DHCP means Dynamic Host Configuration Protocol.

We can also assign a DNS resolution if we didn't want them publicly available by name, we can say don't do it.

Now we can go back and apply a security group.

2.4: Security Groups and ECS Clusters

Back in the EC2 > Network and Security > Security Groups, we can now create a security group.

As you create this, you will give it a name and choose the VPC associated! This will be where we select the ECS_VPC we created.

As for the inbound and outbound rules, we add an inbound SSH rule for TCP, port 22, Anywhere which will allow in SSH connections.

As a second option, we choose HTTPS and a HTTP role as well.

For the Outbound, we want SSH to anywhere and HTTP and HTTPS as well. After configuring our services, we may want to choose a more restricive kind of traffic.

Again, from here, we can edit the inbound and outbound rules too.

We recommend that you only open up SSH to a few IP ranges.

2.5: Installing AWS CLI

pip3 install awscli which will give us access to using the command line.

aws configure allows us to put in our id and secret key, and commands such as aws ec2 describe-regions allow us to see available regions for instances.

3.0: Using the Wizard for Sample Cluster Creation

In the ECS Wizard, let's click Get Started.

This will deploy an EC2 Container Service in a particular region.

We want to add some information about Tasks which is how we get things to run on ECS.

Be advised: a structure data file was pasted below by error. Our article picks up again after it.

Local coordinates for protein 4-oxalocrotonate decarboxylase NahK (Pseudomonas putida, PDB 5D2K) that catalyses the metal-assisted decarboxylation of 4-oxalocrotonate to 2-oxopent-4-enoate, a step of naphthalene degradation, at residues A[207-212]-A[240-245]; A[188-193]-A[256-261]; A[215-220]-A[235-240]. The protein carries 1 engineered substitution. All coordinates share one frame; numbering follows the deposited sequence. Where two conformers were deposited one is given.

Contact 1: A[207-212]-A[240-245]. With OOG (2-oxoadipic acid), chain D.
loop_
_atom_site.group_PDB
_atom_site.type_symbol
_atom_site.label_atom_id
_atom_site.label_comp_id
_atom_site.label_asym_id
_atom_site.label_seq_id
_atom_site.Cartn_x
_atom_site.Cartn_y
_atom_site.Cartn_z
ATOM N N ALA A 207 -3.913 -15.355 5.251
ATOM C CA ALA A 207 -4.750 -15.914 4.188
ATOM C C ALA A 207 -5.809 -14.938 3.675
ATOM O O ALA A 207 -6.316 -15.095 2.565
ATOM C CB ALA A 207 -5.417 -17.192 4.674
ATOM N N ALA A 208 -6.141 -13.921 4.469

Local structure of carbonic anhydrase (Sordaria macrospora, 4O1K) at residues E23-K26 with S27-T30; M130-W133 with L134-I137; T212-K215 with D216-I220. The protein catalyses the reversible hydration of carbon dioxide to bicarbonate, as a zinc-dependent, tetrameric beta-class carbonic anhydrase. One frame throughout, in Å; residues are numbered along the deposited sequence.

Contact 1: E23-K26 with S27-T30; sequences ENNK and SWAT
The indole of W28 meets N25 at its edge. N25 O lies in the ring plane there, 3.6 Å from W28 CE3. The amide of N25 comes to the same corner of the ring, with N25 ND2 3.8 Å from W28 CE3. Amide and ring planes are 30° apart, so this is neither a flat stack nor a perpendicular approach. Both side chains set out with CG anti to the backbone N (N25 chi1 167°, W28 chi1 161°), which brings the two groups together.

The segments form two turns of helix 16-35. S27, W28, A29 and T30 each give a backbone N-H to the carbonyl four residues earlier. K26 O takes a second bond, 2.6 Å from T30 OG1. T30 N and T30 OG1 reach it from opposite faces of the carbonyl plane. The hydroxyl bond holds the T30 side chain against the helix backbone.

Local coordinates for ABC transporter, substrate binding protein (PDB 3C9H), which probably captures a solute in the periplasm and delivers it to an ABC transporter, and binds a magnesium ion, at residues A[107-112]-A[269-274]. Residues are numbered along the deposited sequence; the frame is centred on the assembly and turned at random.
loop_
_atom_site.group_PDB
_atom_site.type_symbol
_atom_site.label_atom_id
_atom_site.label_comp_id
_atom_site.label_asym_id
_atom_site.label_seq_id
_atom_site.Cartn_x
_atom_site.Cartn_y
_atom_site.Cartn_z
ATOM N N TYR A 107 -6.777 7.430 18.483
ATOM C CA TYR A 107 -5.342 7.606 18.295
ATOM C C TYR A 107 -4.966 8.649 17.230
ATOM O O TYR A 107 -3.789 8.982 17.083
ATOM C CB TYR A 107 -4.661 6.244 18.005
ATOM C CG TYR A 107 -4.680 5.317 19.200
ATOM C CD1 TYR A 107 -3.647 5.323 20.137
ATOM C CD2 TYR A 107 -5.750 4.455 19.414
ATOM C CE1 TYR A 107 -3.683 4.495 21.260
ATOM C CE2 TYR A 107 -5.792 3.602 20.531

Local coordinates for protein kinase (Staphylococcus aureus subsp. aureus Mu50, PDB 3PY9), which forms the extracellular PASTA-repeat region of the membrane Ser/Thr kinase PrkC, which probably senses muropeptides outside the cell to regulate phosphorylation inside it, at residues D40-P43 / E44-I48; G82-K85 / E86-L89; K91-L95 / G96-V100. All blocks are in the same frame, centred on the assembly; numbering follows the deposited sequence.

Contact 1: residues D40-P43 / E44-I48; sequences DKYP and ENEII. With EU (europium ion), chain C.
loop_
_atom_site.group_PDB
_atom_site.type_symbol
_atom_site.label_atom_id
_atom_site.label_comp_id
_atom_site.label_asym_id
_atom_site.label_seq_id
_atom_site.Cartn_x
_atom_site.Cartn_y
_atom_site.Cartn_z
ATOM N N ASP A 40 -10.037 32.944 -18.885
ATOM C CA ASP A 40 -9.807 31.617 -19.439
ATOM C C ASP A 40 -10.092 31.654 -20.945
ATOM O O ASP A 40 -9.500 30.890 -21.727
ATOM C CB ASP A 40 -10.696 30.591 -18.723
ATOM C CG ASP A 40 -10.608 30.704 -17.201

Give the task a definition name ecs-sample-web-app-static as an example.

Container name we want to run could be ecs-sample-web.

Image is the image format we want to run.

The ports can be configured depending on what ports we have exposed on the security settings.

If we look at the advanved settings, we can look at environment, network settings etc.

We can also mount additional volumes external from the container.

On the next step, we can edit the Service name and we can also have a multiple number of tasks running.

We can also do elastic load balancing too.

These containers also run in a cluster. We can choose what instance type we want, and a number of instances.

Key-Pairs are also region specific and you'll need a new key-pair for another cluster in a different region.

We need to make sure ecsinstanceRole IAM policy is also currently allowed.

In the review, you will get an overview of what is being created and the cluster configuration.

If we now view this service in Clusters, it will show us our cluster and the current task that is running.

If we look at Task Definition we can use actions to do thingsl like run tasks.

3.1: Exploring the Sample Cluster

When we launched the cluster, we had 2 instances running EC2 instances.

If we now go to EC2 > Instances, we should be able to now see our running instances!

If we grab the IP, we can now use that pem file and AWS CLI. Again, run the ssh-agent and ssh-add etc.

At the IP itself, we can see that the website is now running, but the second instance isn't running the container... why? Because it is a cluster. Even though we have two INSTANCES running we only configured ONE service running ONE task with ONE task definition.

A lot of this is because we haven't set the ELB. Since we didn't add a ELB, we will only see the container on the first EC2 we launched.